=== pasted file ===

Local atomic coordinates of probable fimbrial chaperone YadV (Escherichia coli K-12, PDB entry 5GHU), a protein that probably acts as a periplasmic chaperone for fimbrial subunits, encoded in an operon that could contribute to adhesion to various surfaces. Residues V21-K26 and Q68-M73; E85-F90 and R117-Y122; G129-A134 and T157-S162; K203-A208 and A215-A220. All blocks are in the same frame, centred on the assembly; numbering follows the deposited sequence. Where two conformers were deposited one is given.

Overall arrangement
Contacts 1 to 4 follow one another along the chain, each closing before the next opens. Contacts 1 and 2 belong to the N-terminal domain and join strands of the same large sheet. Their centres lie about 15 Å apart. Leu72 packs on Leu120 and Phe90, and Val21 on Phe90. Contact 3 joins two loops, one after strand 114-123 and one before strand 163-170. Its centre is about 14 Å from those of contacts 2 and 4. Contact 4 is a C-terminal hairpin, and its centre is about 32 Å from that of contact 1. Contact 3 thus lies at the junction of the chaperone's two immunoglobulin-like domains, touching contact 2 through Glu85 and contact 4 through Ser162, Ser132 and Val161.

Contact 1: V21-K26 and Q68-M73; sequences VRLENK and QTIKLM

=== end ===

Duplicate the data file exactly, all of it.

Local atomic coordinates of probable fimbrial chaperone YadV (Escherichia coli K-12, PDB entry 5GHU), a protein that probably acts as a periplasmic chaperone for fimbrial subunits, encoded in an operon that could contribute to adhesion to various surfaces. Residues V21-K26 and Q68-M73; E85-F90 and R117-Y122; G129-A134 and T157-S162; K203-A208 and A215-A220. All blocks are in the same frame, centred on the assembly; numbering follows the deposited sequence. Where two conformers were deposited one is given.

Overall arrangement
Contacts 1 to 4 follow one another along the chain, each closing before the next opens. Contacts 1 and 2 belong to the N-terminal domain and join strands of the same large sheet. Their centres lie about 15 Å apart. Leu72 packs on Leu120 and Phe90, and Val21 on Phe90. Contact 3 joins two loops, one after strand 114-123 and one before strand 163-170. Its centre is about 14 Å from those of contacts 2 and 4. Contact 4 is a C-terminal hairpin, and its centre is about 32 Å from that of contact 1. Contact 3 thus lies at the junction of the chaperone's two immunoglobulin-like domains, touching contact 2 through Glu85 and contact 4 through Ser162, Ser132 and Val161.

Contact 1: V21-K26 and Q68-M73; sequences VRLENK and QTIKLM